"We bought a crowbar and a couple of tapes, and I think we got some tea and coffee as well -- not the expensive stuff either, the very basic kind," explained British filmmaker Mark Price in an interview I read on CNN.com last May, when Colin premiered at the Cannes Film Festival. His claim was unbelievable and cheeky - in fact unbelievably cheeky, considering budgets on numerous Hollywood films each year extend into the hundreds of millions of dollars (the recent disaster movie 2012 had a price tag of $260 million). So alhough I'm not a big zombie guy, when Colin popped up on the schedule at the recent Flyway Film Festival, well I just had to see how this played out.
The film opens with Colin, a young Londoner, looking out of a kitchen window in what appears to be the late afternoon. The sounds of sirens, screams, and gunshots filter through the windows and walls, informing us that something is very wrong outside. Eventually we realize Colin is taking shelter here, nursing a seriously nasty wound (cue first impressive low-budget effect, seen in the trailer below) suffered in what must have been a horrifying zombie attack. He soon becomes a zombie himself, thirsty for blood as he wanders the streets while still harboring what appears to be some semblance of human consciousness.
Much of the praise lauded on Colin, aside from its production value, is that it is apparently one of the only zombie movies to tell a story from the zombie's point of view. Zombie movie fans are a passionate group, you should know (Colin played at the festival as part of the International Zombie Summit), leading to taglines like this one from FHM, which I don't think is meant to be as tongue-in-cheek as it sounds: "The most touching film you will see about a decomposing corpse all year."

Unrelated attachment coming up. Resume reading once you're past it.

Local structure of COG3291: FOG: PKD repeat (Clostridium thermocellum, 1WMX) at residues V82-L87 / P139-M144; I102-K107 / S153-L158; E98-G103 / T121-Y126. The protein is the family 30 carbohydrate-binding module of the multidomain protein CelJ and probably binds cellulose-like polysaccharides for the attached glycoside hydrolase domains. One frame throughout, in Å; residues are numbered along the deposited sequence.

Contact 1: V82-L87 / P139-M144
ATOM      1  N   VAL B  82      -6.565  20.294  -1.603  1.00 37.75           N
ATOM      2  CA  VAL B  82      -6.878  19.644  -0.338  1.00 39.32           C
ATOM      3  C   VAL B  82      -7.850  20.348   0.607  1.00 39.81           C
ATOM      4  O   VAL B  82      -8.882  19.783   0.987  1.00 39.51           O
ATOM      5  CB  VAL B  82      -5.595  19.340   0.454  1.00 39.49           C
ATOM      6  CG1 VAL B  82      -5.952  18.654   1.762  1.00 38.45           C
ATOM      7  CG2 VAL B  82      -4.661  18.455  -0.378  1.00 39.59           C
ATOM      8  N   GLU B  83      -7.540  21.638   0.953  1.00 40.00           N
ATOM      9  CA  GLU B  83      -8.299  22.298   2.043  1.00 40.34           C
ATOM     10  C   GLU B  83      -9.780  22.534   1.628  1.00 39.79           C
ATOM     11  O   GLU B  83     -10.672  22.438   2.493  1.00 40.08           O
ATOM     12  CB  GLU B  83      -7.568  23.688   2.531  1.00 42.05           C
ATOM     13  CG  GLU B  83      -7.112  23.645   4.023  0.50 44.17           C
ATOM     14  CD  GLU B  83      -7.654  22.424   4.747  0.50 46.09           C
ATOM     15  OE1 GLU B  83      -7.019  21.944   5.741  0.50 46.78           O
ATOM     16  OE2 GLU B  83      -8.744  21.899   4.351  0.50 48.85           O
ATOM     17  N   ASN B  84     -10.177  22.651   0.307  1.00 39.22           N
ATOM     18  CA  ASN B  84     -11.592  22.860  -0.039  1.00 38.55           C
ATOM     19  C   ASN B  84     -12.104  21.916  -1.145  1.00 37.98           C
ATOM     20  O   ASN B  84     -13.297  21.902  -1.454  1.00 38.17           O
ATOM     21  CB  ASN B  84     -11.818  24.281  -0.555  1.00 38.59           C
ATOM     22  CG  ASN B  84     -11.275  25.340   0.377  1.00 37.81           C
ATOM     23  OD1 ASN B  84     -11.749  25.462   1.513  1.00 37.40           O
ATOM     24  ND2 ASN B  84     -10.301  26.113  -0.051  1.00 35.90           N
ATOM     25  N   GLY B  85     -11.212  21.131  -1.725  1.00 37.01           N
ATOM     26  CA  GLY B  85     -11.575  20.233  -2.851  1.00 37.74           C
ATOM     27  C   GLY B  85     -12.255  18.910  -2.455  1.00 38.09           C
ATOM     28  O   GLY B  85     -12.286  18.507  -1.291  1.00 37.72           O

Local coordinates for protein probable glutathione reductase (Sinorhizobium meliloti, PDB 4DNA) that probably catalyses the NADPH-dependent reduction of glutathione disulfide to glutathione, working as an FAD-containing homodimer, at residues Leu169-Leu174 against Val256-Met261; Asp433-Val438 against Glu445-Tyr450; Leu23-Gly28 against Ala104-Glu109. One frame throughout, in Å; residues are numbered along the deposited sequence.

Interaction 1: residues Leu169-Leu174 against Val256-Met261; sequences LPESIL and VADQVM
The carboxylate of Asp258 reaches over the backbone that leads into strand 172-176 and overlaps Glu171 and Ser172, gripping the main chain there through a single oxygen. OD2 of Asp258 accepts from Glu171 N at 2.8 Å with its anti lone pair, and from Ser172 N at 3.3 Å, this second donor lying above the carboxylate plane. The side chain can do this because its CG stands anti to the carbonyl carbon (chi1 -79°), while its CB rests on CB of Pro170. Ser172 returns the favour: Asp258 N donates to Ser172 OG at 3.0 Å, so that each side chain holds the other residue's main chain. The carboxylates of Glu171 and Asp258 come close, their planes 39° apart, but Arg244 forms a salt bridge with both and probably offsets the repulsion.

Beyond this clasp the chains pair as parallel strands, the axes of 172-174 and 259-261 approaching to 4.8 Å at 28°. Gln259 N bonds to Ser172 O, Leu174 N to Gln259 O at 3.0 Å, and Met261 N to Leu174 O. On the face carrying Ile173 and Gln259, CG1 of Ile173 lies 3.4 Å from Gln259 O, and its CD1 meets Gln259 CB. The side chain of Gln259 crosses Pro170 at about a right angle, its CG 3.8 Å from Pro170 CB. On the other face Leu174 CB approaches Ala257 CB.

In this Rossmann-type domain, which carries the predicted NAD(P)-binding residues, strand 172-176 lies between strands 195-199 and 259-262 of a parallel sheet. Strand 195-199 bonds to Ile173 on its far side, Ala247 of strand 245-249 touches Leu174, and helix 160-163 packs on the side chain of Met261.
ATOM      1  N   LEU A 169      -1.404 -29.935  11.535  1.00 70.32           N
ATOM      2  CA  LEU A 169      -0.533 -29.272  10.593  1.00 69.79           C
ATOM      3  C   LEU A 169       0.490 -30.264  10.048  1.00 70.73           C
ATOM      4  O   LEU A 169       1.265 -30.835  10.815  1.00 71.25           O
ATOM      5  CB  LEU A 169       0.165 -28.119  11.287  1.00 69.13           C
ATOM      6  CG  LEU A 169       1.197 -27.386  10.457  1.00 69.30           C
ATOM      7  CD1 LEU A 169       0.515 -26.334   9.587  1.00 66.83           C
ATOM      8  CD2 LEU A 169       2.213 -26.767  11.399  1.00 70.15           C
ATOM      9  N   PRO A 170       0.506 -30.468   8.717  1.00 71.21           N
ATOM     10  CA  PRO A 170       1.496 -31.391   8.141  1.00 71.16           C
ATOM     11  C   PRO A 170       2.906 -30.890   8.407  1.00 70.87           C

Do not be confused - Colin is much more of a serious drama than a horror comedy in the style of Shaun of the Dead or Zombieland (which I haven't seen). Mark Price attempts to inject real emotion into this story as Colin's sister tries to rehabilitate him from his lonely bloodlust, but engaging me emotionally about zombies is about as difficult as engaging me emotionally about aliens or talking animals. On the other hand, maybe some zombie fans really do care about the pathos of the undead, and maybe that FHM quote really speaks to them.
And what of that $70 budget? Having recently "starred" in a horror short for a friend of mine, I have to admit that the effects and makeup in Colin really are on the level of a professional production. Beyond that I was also impressed by the realism in the exterior and street shots. I don't know if this was shot guerrilla-style without notifying anybody or if it was all shot at odd hours, but you really do get the sense of London as a ghost town. Unfortunately for Mark Price's achievements with this, however, the cinematography can only be described as obnoxiously bad, with the camera being vigorously shaken in a constant effort to convey chaos. It's distracting and annoying and doesn't really fit at all with the snail's pace of the film.
But take my thoughts for what they're worth from somebody who knows and cares little about zombie movies. Despite Price's best efforts to stretch his budget, it was still quite evident to me in every scene of Colin that it was made for $70. But this was an accidental hit, we should remember, and no matter how you look at it Colin is still an interesting experiment that, along with Paranormal Activity, is a likely portent of things to come in the film world.
Colin screened at the 2009 Flyway Film Festival and recently played in theaters across the UK. It is available there on DVD and may be making its way into American markets and Netflix soon.